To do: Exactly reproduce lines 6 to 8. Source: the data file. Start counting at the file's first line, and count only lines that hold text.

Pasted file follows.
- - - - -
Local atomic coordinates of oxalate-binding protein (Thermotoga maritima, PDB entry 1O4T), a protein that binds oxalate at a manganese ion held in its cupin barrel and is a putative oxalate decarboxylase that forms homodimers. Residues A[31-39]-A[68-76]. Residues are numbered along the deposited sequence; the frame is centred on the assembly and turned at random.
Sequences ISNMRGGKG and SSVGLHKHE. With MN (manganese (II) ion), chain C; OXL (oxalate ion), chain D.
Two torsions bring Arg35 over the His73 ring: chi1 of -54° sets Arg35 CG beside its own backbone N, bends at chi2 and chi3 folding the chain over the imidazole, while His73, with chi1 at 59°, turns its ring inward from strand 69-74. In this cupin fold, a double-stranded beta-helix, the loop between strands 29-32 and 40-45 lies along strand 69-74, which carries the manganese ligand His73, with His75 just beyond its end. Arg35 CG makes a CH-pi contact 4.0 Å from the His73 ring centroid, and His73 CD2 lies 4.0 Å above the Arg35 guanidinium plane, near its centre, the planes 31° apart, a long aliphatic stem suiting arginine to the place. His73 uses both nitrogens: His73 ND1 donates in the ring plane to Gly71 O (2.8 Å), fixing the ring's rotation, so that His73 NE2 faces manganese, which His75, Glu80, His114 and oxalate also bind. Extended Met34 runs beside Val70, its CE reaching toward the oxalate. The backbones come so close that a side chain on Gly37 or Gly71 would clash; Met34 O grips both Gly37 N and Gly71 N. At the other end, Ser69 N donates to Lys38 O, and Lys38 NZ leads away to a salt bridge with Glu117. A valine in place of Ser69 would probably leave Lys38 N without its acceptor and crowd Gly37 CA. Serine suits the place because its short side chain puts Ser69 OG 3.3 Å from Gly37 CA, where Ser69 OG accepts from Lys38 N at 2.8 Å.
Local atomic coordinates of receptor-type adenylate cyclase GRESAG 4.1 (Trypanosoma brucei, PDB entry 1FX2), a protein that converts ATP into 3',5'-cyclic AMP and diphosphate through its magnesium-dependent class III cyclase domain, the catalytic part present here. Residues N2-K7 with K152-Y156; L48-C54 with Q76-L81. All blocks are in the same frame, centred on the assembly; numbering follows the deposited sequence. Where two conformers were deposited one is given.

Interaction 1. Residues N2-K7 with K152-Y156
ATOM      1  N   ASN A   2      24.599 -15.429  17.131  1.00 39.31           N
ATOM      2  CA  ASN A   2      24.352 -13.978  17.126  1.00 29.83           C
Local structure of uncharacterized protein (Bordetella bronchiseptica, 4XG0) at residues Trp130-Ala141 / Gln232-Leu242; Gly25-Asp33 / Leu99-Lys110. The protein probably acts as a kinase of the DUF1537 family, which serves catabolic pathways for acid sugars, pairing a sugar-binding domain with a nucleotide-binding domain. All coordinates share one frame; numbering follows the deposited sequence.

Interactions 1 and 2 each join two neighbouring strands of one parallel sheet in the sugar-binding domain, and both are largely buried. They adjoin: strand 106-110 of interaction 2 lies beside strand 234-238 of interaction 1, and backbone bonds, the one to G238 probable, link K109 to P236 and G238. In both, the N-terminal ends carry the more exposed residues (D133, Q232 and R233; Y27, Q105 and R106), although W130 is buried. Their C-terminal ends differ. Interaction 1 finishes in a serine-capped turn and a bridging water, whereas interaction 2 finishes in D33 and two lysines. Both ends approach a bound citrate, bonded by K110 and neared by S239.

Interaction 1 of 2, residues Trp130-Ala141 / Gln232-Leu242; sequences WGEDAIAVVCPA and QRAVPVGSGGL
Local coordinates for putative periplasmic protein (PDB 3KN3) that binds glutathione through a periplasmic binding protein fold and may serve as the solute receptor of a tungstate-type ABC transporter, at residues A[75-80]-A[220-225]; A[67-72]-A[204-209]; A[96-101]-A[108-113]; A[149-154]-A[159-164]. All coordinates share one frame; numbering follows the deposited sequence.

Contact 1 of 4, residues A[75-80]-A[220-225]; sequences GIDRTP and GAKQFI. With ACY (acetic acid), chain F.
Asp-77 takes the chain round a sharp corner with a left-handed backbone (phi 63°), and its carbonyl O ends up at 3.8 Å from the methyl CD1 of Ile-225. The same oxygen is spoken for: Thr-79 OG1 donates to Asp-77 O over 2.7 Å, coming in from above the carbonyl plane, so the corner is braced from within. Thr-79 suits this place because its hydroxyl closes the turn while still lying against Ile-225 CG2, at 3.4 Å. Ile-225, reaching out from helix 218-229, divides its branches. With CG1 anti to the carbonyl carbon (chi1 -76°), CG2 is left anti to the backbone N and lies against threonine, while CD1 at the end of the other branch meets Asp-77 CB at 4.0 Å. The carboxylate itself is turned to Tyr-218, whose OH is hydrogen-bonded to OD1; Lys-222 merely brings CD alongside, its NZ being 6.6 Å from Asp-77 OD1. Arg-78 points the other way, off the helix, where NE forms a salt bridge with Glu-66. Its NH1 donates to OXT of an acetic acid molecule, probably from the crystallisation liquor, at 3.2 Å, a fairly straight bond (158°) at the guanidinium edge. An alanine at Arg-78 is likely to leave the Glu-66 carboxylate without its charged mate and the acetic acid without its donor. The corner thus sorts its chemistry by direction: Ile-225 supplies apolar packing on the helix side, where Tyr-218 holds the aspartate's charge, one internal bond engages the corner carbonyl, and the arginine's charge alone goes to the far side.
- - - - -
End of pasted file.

ATOM      1  N   ASN A   2      24.599 -15.429  17.131  1.00 39.31           N
ATOM      2  CA  ASN A   2      24.352 -13.978  17.126  1.00 29.83           C
Local structure of uncharacterized protein (Bordetella bronchiseptica, 4XG0) at residues Trp130-Ala141 / Gln232-Leu242; Gly25-Asp33 / Leu99-Lys110. The protein probably acts as a kinase of the DUF1537 family, which serves catabolic pathways for acid sugars, pairing a sugar-binding domain with a nucleotide-binding domain. All coordinates share one frame; numbering follows the deposited sequence.